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What Do The Symbols On A Fire Extinguisher Indicate? To Be Safe

The one question that calls for serious thought before using or buying a fire extinguisher is this- What do the symbols on a fire extinguisher indicate.

If you are wondering why, imagine this- you have too many gadgets attached to a plug point which leads to a few sparks flying about. These end up attacking the box of tissue paper, and before you know it, you are confronted by the acrid smell of burning paper and plastic and have flames and sparks to go with it.

Your brain screams, “Fire- Do something”. But you have nothing to worry about since the fire extinguisher is within easy reach. You put it to use, expecting to bring the situation under control.

And then something terrible happens! The minute the fire retardant hits the now-charred electrical point, the sparks get out of control, spreading quickly to all the other points in the room. But how? The fire extinguisher was supposed to help, not make matters worse!

Does this mean fire extinguishers don’t work? Of course, they do. However, that’s only if you use the right kind of product for the fire you are dealing with. But, how do you know what fire extinguisher to own and use? Continue reading to find out…

So, what kind of symbols do fire extinguishers have?

ABCDK

Image from https://fireprevention.utexas.edu

1. Alphabets: A, B, C, D, and K are the letters you will find in the alphanumeric code used to describe the type and scope of a fire extinguisher. These letters are placed in geometric symbols, and the combinations used are standard, so there is no room for ambiguity. For instance:

· The letter “A” is always placed inside a triangle (black or green).

· The letter “B” will always be found inside a square (Black or red).

· The letter “C” will be seen inside a circle (black, metallic, or blue).

· The letter “D” is drawn inside a 5-pointed star (black or yellow).

· The letter “K” is depicted on its own or inside a hexagon (black even when all others are in color).

Even if you do not find these letters in the form of symbols, they will be used in the classification of the fire extinguisher. More on this coming up.

2. Pictographs: Some manufacturers use pictographs instead of alphabets simply to ensure that even those who don’t know the first thing about fire safety standards understand what is being conveyed. Often product makers like to play it safe hence they use both alphabetical symbols and pictographs, so this is what you are likely to see:

· For the letter “A”: The pictograph will always show a trashcan and some wood logs on fire.

· For the letter “B”: A barrel/can of fuel with flames on the side.

· For the letter “C”: Electrical plug and socket with flames around them.

· For the letter “D”: A bar of metal with flames emanating from it.

· For the letter “K”: A frying pan on fire

The pictographs and the alphabetical symbols depict the type of fire extinguisher; in other words, the type of fire that the product can be used to extinguish.

3. Numbers: These are placed before the alphabets in the classification, and they indicate the scope of use. Simply put, the number will tell you how big a fire the product can effectively handle.

Symbols that describe the type of fire that the extinguisher can control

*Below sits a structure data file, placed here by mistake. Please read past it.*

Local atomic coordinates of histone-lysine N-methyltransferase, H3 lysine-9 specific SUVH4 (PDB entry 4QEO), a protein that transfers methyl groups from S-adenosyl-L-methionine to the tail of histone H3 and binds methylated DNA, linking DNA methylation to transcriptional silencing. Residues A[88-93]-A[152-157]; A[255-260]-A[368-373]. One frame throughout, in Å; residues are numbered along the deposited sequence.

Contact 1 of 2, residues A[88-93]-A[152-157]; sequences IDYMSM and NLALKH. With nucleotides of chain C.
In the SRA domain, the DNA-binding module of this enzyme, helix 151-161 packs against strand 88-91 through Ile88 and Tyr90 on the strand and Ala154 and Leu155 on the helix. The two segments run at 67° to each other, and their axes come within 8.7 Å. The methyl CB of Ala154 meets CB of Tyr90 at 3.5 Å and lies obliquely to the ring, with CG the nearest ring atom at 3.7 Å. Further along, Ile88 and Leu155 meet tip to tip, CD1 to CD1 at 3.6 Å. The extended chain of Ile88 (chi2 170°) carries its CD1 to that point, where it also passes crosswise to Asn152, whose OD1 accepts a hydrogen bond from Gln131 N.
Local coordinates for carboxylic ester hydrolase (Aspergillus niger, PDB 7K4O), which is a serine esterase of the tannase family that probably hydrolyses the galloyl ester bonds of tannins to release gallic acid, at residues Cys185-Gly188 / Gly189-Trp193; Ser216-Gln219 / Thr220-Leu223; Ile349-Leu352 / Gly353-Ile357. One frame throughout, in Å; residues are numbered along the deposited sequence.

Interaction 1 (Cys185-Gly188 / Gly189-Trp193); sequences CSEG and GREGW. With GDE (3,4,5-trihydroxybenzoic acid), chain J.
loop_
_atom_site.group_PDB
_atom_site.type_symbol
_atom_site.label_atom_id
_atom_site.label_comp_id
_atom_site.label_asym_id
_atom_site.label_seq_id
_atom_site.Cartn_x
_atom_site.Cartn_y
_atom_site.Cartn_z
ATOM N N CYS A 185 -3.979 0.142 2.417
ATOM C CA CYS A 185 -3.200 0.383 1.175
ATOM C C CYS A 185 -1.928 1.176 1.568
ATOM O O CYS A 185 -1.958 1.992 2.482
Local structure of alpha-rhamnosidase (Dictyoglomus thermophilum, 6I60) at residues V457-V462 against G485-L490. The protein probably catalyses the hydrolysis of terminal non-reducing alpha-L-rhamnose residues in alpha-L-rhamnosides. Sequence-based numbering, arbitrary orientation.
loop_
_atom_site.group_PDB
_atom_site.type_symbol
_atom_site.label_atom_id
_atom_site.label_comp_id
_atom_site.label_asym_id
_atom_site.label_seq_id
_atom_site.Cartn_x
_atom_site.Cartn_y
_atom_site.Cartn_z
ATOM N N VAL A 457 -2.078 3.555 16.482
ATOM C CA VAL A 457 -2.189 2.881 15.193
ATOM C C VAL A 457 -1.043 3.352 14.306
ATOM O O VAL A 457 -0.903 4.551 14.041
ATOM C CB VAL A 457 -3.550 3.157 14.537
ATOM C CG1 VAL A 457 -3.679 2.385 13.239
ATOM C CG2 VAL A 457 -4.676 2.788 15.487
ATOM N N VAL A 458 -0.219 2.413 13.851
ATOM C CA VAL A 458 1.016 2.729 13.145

The alphabets listed above stand for the class of fire that the extinguisher is meant to handle. Take a look at what these fire classifications are all about.

· Class A: This is a fire that involves ordinary combustible items such as paper, wood, rubber, fabric, cotton, cardboard, and some types of plastic. In a nutshell, these fires leave behind the residue of ash, hence the use of the letter “A” in its classification.

If you just see the alphabet “A” on the extinguisher, it means that the product can exclusively be used only on Class A fires and no other type.

· Class B: This type of fire results from combustible and flammable liquids and gases, such as gasoline, oil, kerosene, lacquers, oil-based paints, solvents, propane, etc. These flammable liquids are often stored in barrels, hence the use of the alphabet “B” in their symbolic depiction.

· Class C: These fires involve energized/live electrical equipment/points. For instance, the fire could result from faulty circuit breakers and fuse boxes, electric short circuits in machinery and gadgets and electrical wiring/cord, etc.

· Class D: You are unlikely to witness such a fire in a home setup because Class D fires involve flammable metals. So, they are likely to occur in laboratories where metals such as titanium, magnesium, potassium, and sodium are used.

· Class K: This type of fire is most commonly encountered in homes because it involves cooking media such as vegetable oil and animal fats.

So, a fire extinguisher that has just the letter “A” on it can only be used on Class A fires and not on any other class of fire. If the product is marked “B: C”, it means the extinguisher can be used against Class B and C fires but not against Class A.

The numbers that quantify the use of a fire extinguisher!

Although you won’t see numbers with pictographs, you will see a few listed alongside the alphabets in the classification of the product.

However, the numbers are only used before the letter “A” and the letter “B” while the other alphabets are left un-numbered. The answer to “why” is coming up in a bit.

The numbers that come before A: The rating in the case of A starts at 1A and goes to 2, 3, 4, 6, 10, 20, 30, and up to 40A. Each rating unit stands for the firefighting power of 1.25 gallons of water. So, a rating of 2A means that the extinguisher has the equivalent of 2.5 gallons of water, while a rating of 40A is equivalent to 50 gallons of water (equivalent to but not the actual quantity of water).

The numbers that come before B: In the case of Class B fires, the rating of the extinguishers start at 1 and goes to 2, 5, 10, 20, 30, 40, right up to 640. These numbers indicate the spread of fire in square feet that the product can put out. So, a rating of 1b means the extinguisher has the power to stop 1 square foot of Class B fire while 2B can put out flames spread across 2 square feet and so on.

The lack of ratings for Class C, D, and K extinguishers!

Class C has no rating because it simply stands for the fact that the fire extinguishing agent used does not conduct electricity. Hence, no rating is required.

Class D has no rating system because the flammability of combustible metals and the type and amount of extinguishing agent required to handle the fires caused by them vary significantly. Hence, a simple rating system would not work in case of such fire hazards.